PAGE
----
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What Message do Repeatedly Downed Israeli Missiles in Syria Send to Tel-Aviv and Washington?

Three consequent announcements made on 20, 22, and 25 July by the Russian Ministry of Defence about the successful interception of Israeli missiles in Syrian air space have prompted a heated debate among Mideast and Western observers. Why have the briefings of the Russian Centre for Reconciliation produced so much fuss?

On 29 July, The Times of Israel commented on the downing of Israeli missiles in Syria, suggesting that “Russia might be testing” Naftali Bennett’s new Israeli government which came to power on 13 June, and adding that there’s “no reason for panic.”

However, Israel Hayom warned that Moscow may very soon “clip Israel’s wings” in the Arab Republic. The media outlet pinned the blame for the supposed shift on the new Bennett government, arguing that it “is seen as weak, inexperienced, and lacking in intellectual depth” in contrast to the preceding administration of Benjamin Netanyahu.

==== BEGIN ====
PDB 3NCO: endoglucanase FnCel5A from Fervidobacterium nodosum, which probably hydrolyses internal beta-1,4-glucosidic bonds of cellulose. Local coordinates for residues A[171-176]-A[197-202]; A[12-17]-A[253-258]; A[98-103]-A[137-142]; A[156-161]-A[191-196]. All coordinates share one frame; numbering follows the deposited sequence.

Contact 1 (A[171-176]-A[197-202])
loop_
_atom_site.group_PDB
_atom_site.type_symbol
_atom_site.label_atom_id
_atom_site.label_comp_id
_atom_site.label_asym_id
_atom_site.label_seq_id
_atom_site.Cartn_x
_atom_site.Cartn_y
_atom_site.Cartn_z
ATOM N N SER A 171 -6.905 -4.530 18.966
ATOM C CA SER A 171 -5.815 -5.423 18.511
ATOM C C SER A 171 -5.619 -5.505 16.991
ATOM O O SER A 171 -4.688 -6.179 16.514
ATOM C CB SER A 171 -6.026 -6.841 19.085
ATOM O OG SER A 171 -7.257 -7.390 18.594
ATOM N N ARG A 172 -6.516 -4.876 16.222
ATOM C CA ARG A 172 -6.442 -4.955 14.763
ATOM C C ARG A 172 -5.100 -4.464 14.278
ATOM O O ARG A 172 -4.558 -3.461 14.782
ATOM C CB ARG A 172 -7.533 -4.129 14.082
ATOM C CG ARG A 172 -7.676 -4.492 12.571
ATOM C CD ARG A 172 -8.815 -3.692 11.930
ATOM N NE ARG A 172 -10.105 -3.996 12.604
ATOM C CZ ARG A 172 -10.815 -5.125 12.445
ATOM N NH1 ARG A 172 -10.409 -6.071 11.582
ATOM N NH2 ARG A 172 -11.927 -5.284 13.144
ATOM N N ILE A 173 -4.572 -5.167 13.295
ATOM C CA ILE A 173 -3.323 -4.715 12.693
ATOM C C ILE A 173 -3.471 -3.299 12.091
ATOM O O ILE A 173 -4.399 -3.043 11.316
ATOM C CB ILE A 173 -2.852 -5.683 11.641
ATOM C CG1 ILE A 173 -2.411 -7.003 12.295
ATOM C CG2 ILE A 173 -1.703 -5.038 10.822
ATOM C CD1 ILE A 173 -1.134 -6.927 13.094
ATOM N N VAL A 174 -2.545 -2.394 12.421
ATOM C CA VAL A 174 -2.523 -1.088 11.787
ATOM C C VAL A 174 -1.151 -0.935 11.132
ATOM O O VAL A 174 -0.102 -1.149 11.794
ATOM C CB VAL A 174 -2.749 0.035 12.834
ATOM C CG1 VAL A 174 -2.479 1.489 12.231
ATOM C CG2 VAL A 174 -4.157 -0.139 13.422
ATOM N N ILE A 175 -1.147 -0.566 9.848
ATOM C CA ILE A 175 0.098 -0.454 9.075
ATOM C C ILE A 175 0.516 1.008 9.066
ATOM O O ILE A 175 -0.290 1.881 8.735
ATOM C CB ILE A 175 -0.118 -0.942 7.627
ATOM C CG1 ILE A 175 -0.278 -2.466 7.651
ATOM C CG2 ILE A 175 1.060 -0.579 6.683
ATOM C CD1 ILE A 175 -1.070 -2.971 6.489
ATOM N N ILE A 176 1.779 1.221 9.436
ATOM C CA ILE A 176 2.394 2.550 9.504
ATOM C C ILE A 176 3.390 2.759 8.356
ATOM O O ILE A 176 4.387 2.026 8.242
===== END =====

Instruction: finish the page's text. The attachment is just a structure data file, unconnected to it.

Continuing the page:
For its part, Forbes presumed that the Russian MoD’s recent announcements could serve as a signal not only to the government of Bennett but also to the Biden administration, in order to negotiate “new and clearer parameters for deconfliction” in Syria.

The first news agency which raised the alarm over Russia’s alleged “change of heart” was Saudi Arabia’s international newspaper Asharq Al-Awsat, based in London. Citing an unnamed “Russian official,” Al-Awsat made a number of claims concerning Moscow, Washington, and Tel-Aviv’ policies which have not been verified or confirmed by Russia, the US or Israel, notes Mark Sleboda, a US military veteran and international affairs and security analyst.

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